Here’s something I do know something about: the control of women’s bodies. I can’t read Ratajkowski without thinking of some of the language that developed around the momentum from #MeToo, or because that moment, deficient as it may be, has defined a practical form of feminism through a single act: speaking up. When Time magazine featured women who called out their abusers as their Person of the Year in 2017, they called them “the silence breakers”. Angel writes about those early days that “in this environment the act of speaking out about one’s experiences was taken as a self-evident and necessary good”, and adds that it created a pressure on women who were expected to feed the “collective appetite for these stories”, a singular voice circulating versions of the same thing: marginalisation, abuse, a loss of – or no access to – power.

Ratajkowski doesn’t insist on her own power. Instead, her story poses questions on how it is bestowed and how easily it gets taken away. When Ratajkowski writes about what she describes as her Instagram ‘hustle’, posting photos of herself in bikinis made by a company she cofounded with a friend with buy-now links while on a paid-for vacation in the Maldives, she writes, “the ability to make a living off my own image shouldn’t be cause for embarrassment”. Why can’t she keep what everyone else gets to take? One of the essays in the book circulated widely when it was excerpted in New York magazine. Titled ‘Buying Myself Back’, it describes how Ratajkowski bought a Richard Prince artwork that reproduces a post from her Instagram account featuring Prince commenting on the photo, which was then reprinted on a large-scale canvas (it’s part of the series ‘New Portraits’, 2014). Ratajkowski writes about it in a way that reiterates a conflicted relationship she has to living in a world full of images of herself (the emphasis in the original): “Everyone, especially my boyfriend, made me feel like I should be honoured to have been included in the series. […] the implication was that I should feel grateful to him for deeming my image worthy of a painting. How validating. And a part of me was honoured. I’d studied art at UCLA and could appreciate Prince’s Warholian take on Instagram. Still, I made my living off posing for photographs.”

In a form of taking back control, with her boyfriend at the time (the one who gave her the feeling she should be grateful that Prince used her image) Ratajkowski bought the Prince painting for $80,000 (she ended up having to fight that same guy over the ownership the work when they broke up). She writes about the Prince in contrast and in relation to other images of herself, ones she cannot own: paparazzi photos and several books with naked photos of her published by a photographer named Jonathan Leder. The result of a photo shoot Ratajkowski did for free for an arty magazine to build up her portfolio back in 2012, they came to haunt her for many years after, when Leder kept publishing every image he took that night in books titled Emily Ratajkowski. So apparently, beauty isn’t power and fame does not protect you, especially when you are a women, especially from men. There is a calm-before-the-storm feeling to a lot of the writing in My Body. Ratajkowski accused Leder of sexual abuse that night (he vehemently denied it, only to have more women come forward after Ratajkowski published the essay). From the relative safety of time and position, she writes about sexual abuse, by her high school boyfriend, by Leder, and by Thicke on the set of ‘Blurred Lines’ (I could describe more but I actually can’t. Because it feels too familiar, because all women know something about the control of our bodies, because even if sharing these experiences may be meaningful it doesn’t help the fear that reiterating someone else’s story might feed what Angel has described as the social appetite for stories of abuse of women). This isn’t ‘if this could happen to Emily Ratajkowski it could happen to you’ because it’s already happening all the time and violence constantly looms over these cycles of gender, power and representation.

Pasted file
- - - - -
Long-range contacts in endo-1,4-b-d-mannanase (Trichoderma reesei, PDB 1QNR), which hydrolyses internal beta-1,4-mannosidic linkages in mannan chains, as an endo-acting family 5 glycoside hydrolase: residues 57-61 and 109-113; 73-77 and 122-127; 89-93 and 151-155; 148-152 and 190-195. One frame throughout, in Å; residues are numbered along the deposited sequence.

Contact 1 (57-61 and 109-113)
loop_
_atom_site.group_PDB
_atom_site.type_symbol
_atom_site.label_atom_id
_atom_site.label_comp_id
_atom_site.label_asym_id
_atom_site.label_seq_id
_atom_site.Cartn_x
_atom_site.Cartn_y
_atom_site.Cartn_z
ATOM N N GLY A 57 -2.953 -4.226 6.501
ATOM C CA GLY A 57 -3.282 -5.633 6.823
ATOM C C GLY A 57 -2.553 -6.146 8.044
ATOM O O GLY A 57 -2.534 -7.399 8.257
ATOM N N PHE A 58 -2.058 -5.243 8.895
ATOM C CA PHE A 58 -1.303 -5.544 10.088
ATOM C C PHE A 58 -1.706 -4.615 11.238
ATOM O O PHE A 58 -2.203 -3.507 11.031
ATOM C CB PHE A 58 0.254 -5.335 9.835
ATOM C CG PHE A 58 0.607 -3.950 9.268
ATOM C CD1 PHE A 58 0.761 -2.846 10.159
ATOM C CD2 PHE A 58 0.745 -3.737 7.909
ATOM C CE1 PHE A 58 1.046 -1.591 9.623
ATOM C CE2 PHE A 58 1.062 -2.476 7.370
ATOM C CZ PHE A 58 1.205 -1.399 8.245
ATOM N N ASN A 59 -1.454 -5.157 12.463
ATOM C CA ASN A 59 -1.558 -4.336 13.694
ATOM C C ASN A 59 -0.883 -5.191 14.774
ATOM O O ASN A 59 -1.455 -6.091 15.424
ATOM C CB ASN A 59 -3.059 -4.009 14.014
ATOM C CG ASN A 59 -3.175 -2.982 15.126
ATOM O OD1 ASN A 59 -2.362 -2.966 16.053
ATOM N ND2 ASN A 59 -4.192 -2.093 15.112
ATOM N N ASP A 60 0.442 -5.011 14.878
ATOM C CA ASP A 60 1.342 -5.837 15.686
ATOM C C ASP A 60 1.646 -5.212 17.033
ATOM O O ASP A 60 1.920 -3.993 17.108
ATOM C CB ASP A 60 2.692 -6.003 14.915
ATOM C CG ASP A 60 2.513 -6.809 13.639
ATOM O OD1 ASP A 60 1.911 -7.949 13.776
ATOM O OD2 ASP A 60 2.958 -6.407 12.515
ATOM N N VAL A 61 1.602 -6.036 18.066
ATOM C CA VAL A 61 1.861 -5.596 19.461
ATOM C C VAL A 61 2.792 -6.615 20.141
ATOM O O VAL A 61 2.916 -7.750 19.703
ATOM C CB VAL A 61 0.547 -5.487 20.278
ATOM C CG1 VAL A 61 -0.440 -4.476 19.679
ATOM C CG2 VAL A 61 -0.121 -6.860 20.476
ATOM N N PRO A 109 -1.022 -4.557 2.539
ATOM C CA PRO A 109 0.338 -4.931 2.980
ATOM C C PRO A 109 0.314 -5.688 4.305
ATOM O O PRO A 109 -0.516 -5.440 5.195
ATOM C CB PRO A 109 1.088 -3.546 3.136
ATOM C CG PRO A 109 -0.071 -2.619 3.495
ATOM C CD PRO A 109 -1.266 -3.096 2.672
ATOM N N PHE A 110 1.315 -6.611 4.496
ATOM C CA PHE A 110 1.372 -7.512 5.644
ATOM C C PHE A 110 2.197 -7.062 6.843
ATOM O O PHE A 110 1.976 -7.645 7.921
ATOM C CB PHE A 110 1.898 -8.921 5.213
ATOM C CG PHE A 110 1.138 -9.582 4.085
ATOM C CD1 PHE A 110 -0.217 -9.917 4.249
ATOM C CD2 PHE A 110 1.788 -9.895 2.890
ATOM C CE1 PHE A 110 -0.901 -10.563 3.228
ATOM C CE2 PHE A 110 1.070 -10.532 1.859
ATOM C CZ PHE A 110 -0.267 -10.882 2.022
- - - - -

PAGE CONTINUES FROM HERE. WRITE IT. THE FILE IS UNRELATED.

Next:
In the introduction to her book On Violence and On Violence Against Women, also published in 2021, Jacqueline Rose writes, “in response to the crisis of the hour, the increasing visibility of gender-based violence, this book tilts towards male violence against women, and towards one deadly mix in particular: the link between the ability to inflict untold damage and a willed distortion – whether conscious or unconscious – in the field of vision. Violence is a form of entitlement.” The field of vision is the space Ratajkowski inhabits and the world she reflects on. When I write about #MeToo I am writing about power, not sex. But when I think about how women and their bodies are perceived, of course, sex is in the background. And Ratajkowski inhabits a world where sex is the currency and bodies are currency and women are consistently reminded how they never earned it. Ratajkowski writes about rarefied experiences – the money, the Oscar parties, the fame – and takes issue with anyone who wants her to be grateful for it all. Because why should she. Because when women are told to behave, to be grateful, reminded that the source of their power – beauty – is fleeting or easy-come, it means they are assured that even if they populate the field of vision, they will never truly own it.

A reminder: My Body is a memoir. Ratajkowski writes about the home she grew up in, her parents and her memories and her experiences. And just to write about your experiences, to insist that they have value, makes Ratajkowski more than just a great example and her stories more than fodder for a social appetite for accounts of women’s suffering. It’s an insistence on subjecthood. My Body ends in childbirth – this mature, big idea of womanhood that she doesn’t portray as a moment of calm, of arrival, the way women are expected to exit stage once they’ve shifted roles from young woman to mother. When Ratajkowski writes about the birth of her son in 2020, she uses intense, painful language: “I was inside my body, a machine that was tearing along viciously, with no regard for anything or anyone”. That feels powerful.

My Body by Emily Ratajkowski is published by Quercus